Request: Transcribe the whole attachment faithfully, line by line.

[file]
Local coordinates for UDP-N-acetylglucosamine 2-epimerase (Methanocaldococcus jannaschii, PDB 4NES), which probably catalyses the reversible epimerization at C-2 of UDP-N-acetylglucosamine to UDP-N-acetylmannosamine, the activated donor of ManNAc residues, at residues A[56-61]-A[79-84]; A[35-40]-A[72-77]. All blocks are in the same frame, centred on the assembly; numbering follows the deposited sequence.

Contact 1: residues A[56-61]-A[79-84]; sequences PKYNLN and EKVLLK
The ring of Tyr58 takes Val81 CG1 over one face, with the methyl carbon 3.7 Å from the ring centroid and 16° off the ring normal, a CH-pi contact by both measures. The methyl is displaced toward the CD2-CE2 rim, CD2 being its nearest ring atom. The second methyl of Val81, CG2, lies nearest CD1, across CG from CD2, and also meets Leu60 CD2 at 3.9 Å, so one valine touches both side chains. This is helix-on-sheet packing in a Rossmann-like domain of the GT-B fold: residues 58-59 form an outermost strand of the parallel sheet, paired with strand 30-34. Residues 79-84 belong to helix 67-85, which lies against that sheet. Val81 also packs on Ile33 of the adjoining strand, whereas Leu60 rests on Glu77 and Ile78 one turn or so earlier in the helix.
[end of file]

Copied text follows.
Local coordinates for UDP-N-acetylglucosamine 2-epimerase (Methanocaldococcus jannaschii, PDB 4NES), which probably catalyses the reversible epimerization at C-2 of UDP-N-acetylglucosamine to UDP-N-acetylmannosamine, the activated donor of ManNAc residues, at residues A[56-61]-A[79-84]; A[35-40]-A[72-77]. All blocks are in the same frame, centred on the assembly; numbering follows the deposited sequence.

Contact 1: residues A[56-61]-A[79-84]; sequences PKYNLN and EKVLLK
The ring of Tyr58 takes Val81 CG1 over one face, with the methyl carbon 3.7 Å from the ring centroid and 16° off the ring normal, a CH-pi contact by both measures. The methyl is displaced toward the CD2-CE2 rim, CD2 being its nearest ring atom. The second methyl of Val81, CG2, lies nearest CD1, across CG from CD2, and also meets Leu60 CD2 at 3.9 Å, so one valine touches both side chains. This is helix-on-sheet packing in a Rossmann-like domain of the GT-B fold: residues 58-59 form an outermost strand of the parallel sheet, paired with strand 30-34. Residues 79-84 belong to helix 67-85, which lies against that sheet. Val81 also packs on Ile33 of the adjoining strand, whereas Leu60 rests on Glu77 and Ile78 one turn or so earlier in the helix.